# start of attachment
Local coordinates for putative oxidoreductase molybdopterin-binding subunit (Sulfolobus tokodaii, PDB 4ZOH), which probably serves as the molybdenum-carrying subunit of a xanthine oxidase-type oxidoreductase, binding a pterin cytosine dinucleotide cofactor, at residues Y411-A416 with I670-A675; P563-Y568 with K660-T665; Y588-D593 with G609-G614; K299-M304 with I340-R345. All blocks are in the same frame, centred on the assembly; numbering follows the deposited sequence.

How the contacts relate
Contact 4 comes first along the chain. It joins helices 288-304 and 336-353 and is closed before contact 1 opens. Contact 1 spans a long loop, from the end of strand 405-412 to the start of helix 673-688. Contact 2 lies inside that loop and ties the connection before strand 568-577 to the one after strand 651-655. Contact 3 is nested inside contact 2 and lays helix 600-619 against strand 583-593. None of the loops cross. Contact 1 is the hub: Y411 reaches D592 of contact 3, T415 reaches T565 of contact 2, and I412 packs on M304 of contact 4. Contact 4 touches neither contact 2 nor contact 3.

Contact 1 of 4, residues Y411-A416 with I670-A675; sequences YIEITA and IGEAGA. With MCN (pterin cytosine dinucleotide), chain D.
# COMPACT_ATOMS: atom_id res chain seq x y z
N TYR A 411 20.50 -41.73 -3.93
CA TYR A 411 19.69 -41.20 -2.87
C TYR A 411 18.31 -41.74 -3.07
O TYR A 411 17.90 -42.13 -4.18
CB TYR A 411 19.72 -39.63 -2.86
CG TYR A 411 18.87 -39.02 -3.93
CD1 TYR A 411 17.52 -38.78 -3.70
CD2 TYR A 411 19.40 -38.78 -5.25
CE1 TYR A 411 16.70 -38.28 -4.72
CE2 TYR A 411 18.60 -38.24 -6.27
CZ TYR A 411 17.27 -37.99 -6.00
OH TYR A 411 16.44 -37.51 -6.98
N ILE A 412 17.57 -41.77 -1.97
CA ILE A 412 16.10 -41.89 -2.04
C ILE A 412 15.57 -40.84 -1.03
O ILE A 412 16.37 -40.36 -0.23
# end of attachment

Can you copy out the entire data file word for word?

Local coordinates for putative oxidoreductase molybdopterin-binding subunit (Sulfolobus tokodaii, PDB 4ZOH), which probably serves as the molybdenum-carrying subunit of a xanthine oxidase-type oxidoreductase, binding a pterin cytosine dinucleotide cofactor, at residues Y411-A416 with I670-A675; P563-Y568 with K660-T665; Y588-D593 with G609-G614; K299-M304 with I340-R345. All blocks are in the same frame, centred on the assembly; numbering follows the deposited sequence.

How the contacts relate
Contact 4 comes first along the chain. It joins helices 288-304 and 336-353 and is closed before contact 1 opens. Contact 1 spans a long loop, from the end of strand 405-412 to the start of helix 673-688. Contact 2 lies inside that loop and ties the connection before strand 568-577 to the one after strand 651-655. Contact 3 is nested inside contact 2 and lays helix 600-619 against strand 583-593. None of the loops cross. Contact 1 is the hub: Y411 reaches D592 of contact 3, T415 reaches T565 of contact 2, and I412 packs on M304 of contact 4. Contact 4 touches neither contact 2 nor contact 3.

Contact 1 of 4, residues Y411-A416 with I670-A675; sequences YIEITA and IGEAGA. With MCN (pterin cytosine dinucleotide), chain D.
# COMPACT_ATOMS: atom_id res chain seq x y z
N TYR A 411 20.50 -41.73 -3.93
CA TYR A 411 19.69 -41.20 -2.87
C TYR A 411 18.31 -41.74 -3.07
O TYR A 411 17.90 -42.13 -4.18
CB TYR A 411 19.72 -39.63 -2.86
CG TYR A 411 18.87 -39.02 -3.93
CD1 TYR A 411 17.52 -38.78 -3.70
CD2 TYR A 411 19.40 -38.78 -5.25
CE1 TYR A 411 16.70 -38.28 -4.72
CE2 TYR A 411 18.60 -38.24 -6.27
CZ TYR A 411 17.27 -37.99 -6.00
OH TYR A 411 16.44 -37.51 -6.98
N ILE A 412 17.57 -41.77 -1.97
CA ILE A 412 16.10 -41.89 -2.04
C ILE A 412 15.57 -40.84 -1.03
O ILE A 412 16.37 -40.36 -0.23